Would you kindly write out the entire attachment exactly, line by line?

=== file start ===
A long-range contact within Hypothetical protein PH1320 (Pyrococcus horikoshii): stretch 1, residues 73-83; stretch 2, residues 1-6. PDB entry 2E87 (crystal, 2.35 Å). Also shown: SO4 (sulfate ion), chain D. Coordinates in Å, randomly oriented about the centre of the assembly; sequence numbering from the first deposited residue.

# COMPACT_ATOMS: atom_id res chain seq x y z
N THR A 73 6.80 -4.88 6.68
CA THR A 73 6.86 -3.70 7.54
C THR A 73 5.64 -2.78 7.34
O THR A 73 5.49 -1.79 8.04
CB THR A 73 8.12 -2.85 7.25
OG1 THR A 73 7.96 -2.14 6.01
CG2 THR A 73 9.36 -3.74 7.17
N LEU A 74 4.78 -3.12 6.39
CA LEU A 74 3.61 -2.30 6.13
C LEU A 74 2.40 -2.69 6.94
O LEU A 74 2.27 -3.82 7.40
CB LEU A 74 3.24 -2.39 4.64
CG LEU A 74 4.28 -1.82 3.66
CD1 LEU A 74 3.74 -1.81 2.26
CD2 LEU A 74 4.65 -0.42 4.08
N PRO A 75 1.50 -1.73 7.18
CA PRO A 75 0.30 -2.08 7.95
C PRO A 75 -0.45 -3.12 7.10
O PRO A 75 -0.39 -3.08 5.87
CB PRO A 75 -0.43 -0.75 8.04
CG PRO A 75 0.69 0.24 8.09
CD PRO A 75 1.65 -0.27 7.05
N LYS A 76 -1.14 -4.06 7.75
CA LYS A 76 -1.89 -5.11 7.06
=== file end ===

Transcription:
A long-range contact within Hypothetical protein PH1320 (Pyrococcus horikoshii): stretch 1, residues 73-83; stretch 2, residues 1-6. PDB entry 2E87 (crystal, 2.35 Å). Also shown: SO4 (sulfate ion), chain D. Coordinates in Å, randomly oriented about the centre of the assembly; sequence numbering from the first deposited residue.

# COMPACT_ATOMS: atom_id res chain seq x y z
N THR A 73 6.80 -4.88 6.68
CA THR A 73 6.86 -3.70 7.54
C THR A 73 5.64 -2.78 7.34
O THR A 73 5.49 -1.79 8.04
CB THR A 73 8.12 -2.85 7.25
OG1 THR A 73 7.96 -2.14 6.01
CG2 THR A 73 9.36 -3.74 7.17
N LEU A 74 4.78 -3.12 6.39
CA LEU A 74 3.61 -2.30 6.13
C LEU A 74 2.40 -2.69 6.94
O LEU A 74 2.27 -3.82 7.40
CB LEU A 74 3.24 -2.39 4.64
CG LEU A 74 4.28 -1.82 3.66
CD1 LEU A 74 3.74 -1.81 2.26
CD2 LEU A 74 4.65 -0.42 4.08
N PRO A 75 1.50 -1.73 7.18
CA PRO A 75 0.30 -2.08 7.95
C PRO A 75 -0.45 -3.12 7.10
O PRO A 75 -0.39 -3.08 5.87
CB PRO A 75 -0.43 -0.75 8.04
CG PRO A 75 0.69 0.24 8.09
CD PRO A 75 1.65 -0.27 7.05
N LYS A 76 -1.14 -4.06 7.75
CA LYS A 76 -1.89 -5.11 7.06